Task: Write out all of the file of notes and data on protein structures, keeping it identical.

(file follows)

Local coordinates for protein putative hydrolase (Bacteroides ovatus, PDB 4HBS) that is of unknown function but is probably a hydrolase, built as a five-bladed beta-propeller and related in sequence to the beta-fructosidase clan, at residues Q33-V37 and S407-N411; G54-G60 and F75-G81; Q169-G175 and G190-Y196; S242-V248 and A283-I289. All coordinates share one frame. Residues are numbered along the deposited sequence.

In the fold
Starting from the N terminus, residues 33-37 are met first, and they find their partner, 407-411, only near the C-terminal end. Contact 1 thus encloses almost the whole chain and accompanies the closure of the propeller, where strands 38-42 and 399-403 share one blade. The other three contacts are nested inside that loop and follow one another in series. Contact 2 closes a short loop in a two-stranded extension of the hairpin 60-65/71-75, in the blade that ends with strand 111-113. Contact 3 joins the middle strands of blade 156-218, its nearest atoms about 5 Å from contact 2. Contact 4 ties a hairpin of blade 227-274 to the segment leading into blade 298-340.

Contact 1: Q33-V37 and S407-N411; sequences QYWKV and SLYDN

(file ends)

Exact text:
Local coordinates for protein putative hydrolase (Bacteroides ovatus, PDB 4HBS) that is of unknown function but is probably a hydrolase, built as a five-bladed beta-propeller and related in sequence to the beta-fructosidase clan, at residues Q33-V37 and S407-N411; G54-G60 and F75-G81; Q169-G175 and G190-Y196; S242-V248 and A283-I289. All coordinates share one frame. Residues are numbered along the deposited sequence.

In the fold
Starting from the N terminus, residues 33-37 are met first, and they find their partner, 407-411, only near the C-terminal end. Contact 1 thus encloses almost the whole chain and accompanies the closure of the propeller, where strands 38-42 and 399-403 share one blade. The other three contacts are nested inside that loop and follow one another in series. Contact 2 closes a short loop in a two-stranded extension of the hairpin 60-65/71-75, in the blade that ends with strand 111-113. Contact 3 joins the middle strands of blade 156-218, its nearest atoms about 5 Å from contact 2. Contact 4 ties a hairpin of blade 227-274 to the segment leading into blade 298-340.

Contact 1: Q33-V37 and S407-N411; sequences QYWKV and SLYDN